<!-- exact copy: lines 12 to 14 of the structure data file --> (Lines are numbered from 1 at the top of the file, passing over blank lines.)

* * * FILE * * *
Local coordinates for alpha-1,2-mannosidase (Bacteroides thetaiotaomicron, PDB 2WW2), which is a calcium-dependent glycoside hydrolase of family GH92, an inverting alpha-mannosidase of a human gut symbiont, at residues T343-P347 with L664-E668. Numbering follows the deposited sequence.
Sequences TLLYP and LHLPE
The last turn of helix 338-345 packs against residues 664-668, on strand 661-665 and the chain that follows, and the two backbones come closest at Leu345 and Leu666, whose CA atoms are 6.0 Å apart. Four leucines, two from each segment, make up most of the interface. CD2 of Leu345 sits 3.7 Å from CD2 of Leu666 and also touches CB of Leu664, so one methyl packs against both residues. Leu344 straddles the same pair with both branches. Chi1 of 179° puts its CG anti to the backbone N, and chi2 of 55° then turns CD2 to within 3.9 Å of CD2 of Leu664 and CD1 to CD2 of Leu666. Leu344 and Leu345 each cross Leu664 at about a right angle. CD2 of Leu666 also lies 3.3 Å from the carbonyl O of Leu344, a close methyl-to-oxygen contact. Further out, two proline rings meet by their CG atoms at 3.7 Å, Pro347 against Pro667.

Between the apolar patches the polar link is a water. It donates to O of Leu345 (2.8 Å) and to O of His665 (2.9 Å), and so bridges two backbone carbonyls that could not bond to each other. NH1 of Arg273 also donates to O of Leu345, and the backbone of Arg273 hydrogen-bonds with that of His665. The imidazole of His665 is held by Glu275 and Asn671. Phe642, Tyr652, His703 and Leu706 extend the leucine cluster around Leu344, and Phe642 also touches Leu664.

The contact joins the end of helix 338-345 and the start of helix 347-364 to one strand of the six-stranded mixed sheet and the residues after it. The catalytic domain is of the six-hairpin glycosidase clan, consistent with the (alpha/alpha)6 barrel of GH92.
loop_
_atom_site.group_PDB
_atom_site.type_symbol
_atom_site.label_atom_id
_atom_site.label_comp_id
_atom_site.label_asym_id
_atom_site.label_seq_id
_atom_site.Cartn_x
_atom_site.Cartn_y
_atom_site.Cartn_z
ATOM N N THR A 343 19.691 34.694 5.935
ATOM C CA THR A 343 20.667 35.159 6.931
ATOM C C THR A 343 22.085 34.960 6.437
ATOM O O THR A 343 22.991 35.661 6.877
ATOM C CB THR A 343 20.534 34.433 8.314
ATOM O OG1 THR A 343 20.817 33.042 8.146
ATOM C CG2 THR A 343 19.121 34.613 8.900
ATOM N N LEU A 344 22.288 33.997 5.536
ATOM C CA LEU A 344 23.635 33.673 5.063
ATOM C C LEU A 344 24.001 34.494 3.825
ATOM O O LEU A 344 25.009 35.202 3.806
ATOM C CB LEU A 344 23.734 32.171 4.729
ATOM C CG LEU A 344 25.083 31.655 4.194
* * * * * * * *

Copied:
_atom_site.label_seq_id
_atom_site.Cartn_x
_atom_site.Cartn_y